Native American Weather Legends: Indian Summer

Published on January 13, 2013 by Casey

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Indian Summer
Indian Summer

Native American Weather Legends: Indian Summer

Abenaki-Penobscot legends. Retold in the book Weather Legends – Native American Lore and the Science of Weather by Carole Garbuny

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Long ago when spirits still spoke to human beings, there lived an old man named Zimo He resided in a Penobscot village in what is now Maine. Like his neighbors, Zimo planted a vegetable crop each summer so he would have food for the winter. But one year Zimo fell ill at the start of planting season. He was too weak to tend his garden. Each day the old man thought his strength would come back, but the entire summer passed before he was strong enough to leave his sick bed. By now it was fall. The air had turned crisp and cold, and low gray clouds filled the sky The other people in Zimo’s village had already harvested and dried their vegetables for the long months ahead. They had pro-visions for winter, but Zimo had none.

Zimo knew that without food he could not survive the harsh winter. So he went to the Creator for help.

“I was ill throughout the summer,” he said. “I could not plant my vegetables and now I have no provisions for winter. What can I do?” “Go and plant your seeds now,” replied the Creator. “Your crop will grow immediately.”

Zimo returned home and set to work in his garden. First he prepared the soil. Then he planted corn, squash, beans, and pumpkins, and fertilized them with fish heads. And as the Creator promised, the seeds sprouted immediatelyThe weather turned warm and the skies cleared. It felt more like summer than late fall. But the leaves on the trees had already turned beautiful shades of red, yellow, and orange, a sign that winter was not far off.

Zimo watered the tiny plants and weeded the garden. By the end of the second day the plants had blossomed, and tiny vegetables began to form. Each day after that the vegetables grew larger and larger. Within seven days the corn, beans, squash, and even the pumpkins were ready for picking. Just as the Creator had promised, Zimo now had a bountiful harvest. He would have ample food to see him through the winter.

As quickly as the warm weather arrived, it departed. The days became chilly and the nights even colder. Every morning a thin layer of frost glazed the countryside. Winter closed in. The Penobscots called that sudden warm spell in autumn “person’s summer.” They remembered its brief, renewing properties. Nowadays, when summer’s warmth returns in fall, we call it “Indian Summer.”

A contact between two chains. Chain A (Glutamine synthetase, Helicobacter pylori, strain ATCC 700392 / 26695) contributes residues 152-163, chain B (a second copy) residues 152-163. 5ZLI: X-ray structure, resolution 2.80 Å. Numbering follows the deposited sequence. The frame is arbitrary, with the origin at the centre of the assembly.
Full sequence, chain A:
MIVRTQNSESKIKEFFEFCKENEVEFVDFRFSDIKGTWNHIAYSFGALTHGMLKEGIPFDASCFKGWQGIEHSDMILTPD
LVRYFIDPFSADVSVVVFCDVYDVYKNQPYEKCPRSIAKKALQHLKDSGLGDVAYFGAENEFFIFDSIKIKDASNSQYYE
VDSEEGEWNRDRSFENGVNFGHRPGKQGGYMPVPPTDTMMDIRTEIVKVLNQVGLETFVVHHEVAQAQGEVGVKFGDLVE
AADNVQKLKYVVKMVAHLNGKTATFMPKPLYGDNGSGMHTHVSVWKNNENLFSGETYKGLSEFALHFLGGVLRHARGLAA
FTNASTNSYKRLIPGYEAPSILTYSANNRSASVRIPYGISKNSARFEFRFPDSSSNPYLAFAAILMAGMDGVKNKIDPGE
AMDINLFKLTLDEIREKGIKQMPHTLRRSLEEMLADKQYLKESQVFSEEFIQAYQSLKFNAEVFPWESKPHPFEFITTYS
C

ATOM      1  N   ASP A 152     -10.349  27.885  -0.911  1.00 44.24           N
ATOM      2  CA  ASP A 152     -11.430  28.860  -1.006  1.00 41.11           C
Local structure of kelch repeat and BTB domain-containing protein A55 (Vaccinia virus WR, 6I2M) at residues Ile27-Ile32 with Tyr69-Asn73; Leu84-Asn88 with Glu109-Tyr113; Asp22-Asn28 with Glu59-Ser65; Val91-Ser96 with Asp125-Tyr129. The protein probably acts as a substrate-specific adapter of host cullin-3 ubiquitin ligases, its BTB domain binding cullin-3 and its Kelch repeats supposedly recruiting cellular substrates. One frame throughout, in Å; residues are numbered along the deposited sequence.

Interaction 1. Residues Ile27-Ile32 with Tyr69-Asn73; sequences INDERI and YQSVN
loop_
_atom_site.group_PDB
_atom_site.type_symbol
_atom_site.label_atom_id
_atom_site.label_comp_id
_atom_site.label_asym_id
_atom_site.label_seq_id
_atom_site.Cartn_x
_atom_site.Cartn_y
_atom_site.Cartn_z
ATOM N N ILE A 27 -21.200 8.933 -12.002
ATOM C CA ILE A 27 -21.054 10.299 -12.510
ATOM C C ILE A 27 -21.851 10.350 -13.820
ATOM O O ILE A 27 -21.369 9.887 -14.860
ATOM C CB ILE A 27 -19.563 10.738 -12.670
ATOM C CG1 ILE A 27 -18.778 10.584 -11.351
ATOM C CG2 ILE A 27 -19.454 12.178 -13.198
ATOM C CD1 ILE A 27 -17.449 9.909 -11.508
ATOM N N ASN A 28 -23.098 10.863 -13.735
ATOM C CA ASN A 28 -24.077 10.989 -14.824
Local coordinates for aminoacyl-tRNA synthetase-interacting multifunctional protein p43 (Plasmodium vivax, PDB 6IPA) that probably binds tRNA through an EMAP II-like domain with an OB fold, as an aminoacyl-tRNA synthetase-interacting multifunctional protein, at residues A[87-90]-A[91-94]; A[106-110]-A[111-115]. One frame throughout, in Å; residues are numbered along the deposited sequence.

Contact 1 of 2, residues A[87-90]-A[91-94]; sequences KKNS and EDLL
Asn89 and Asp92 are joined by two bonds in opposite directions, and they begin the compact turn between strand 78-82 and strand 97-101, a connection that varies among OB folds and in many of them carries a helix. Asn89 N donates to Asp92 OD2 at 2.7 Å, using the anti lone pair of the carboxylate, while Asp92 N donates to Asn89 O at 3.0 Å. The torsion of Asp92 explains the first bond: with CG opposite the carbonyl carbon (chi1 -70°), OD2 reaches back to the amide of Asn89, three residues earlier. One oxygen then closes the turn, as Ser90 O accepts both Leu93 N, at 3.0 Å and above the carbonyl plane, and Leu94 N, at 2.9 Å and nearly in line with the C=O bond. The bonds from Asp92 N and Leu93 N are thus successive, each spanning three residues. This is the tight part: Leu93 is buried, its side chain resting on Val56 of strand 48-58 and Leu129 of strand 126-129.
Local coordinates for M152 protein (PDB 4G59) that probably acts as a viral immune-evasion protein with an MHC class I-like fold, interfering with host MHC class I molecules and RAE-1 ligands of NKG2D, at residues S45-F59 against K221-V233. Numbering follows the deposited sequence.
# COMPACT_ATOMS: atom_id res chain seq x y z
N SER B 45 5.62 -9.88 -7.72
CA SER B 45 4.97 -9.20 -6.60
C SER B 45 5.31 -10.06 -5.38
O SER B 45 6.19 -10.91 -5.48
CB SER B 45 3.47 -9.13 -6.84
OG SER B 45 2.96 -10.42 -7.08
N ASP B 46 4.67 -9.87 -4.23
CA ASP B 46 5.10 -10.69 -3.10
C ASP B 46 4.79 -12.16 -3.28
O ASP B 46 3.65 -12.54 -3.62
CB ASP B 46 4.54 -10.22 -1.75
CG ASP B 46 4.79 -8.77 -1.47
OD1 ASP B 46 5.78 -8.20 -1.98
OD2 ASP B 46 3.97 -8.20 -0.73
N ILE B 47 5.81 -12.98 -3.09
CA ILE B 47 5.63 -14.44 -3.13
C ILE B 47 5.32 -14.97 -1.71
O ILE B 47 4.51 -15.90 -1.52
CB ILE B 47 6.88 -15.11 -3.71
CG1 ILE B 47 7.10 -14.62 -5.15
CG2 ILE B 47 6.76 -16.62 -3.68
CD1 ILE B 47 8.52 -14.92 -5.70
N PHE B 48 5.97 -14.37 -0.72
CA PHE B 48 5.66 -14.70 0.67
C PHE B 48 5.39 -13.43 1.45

Source: ucan-online.org

NativeAmericanEncyclopedia.com Unabridged
Based on the collective work of NativeAmericanEncyclopedia.com, © 2014 Native American Encyclopedia.
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American Psychological Association (APA):

Native American Weather Legends: Indian Summer NativeAmericanEncyclopedia.com Unabridged. Retrieved July 22, 2014, from NativeAmericanEncyclopedia.com website: http://nativeamericanencyclopedia.com/native-american-weather-legends-indian-summer/

Chicago Manual Style (CMS):

Native American Weather Legends: Indian Summer NativeAmericanEncyclopedia.com. NativeAmericanEncyclopedia.com Unabridged. Native American Encyclopedia http://nativeamericanencyclopedia.com/native-american-weather-legends-indian-summer/ (accessed: July 22, 2014).

Modern Language Association (MLA):

"Native American Weather Legends: Indian Summer" NativeAmericanEncyclopedia.com Unabridged. Native American Encyclopedia 22 Jul. 2014. <NativeAmericanEncyclopedia.com http://nativeamericanencyclopedia.com/native-american-weather-legends-indian-summer/>.

Institute of Electrical and Electronics Engineers (IEEE):

NativeAmericanEncyclopedia.com, "Native American Weather Legends: Indian Summer" in NativeAmericanEncyclopedia.com Unabridged. Source location: Native American Encyclopedia http://nativeamericanencyclopedia.com/native-american-weather-legends-indian-summer/. Available: http://nativeamericanencyclopedia.com. Accessed: July 22, 2014.

BibTeX Bibliography Style (BibTeX)

@ article {NativeAmericanEncyclopedia.com2014,
    title = {NativeAmericanEncyclopedia.com Unabridged},
    month = Jul,
    day = 22,
    year = 2014,
    url = {http://nativeamericanencyclopedia.com/native-american-weather-legends-indian-summer/},
}
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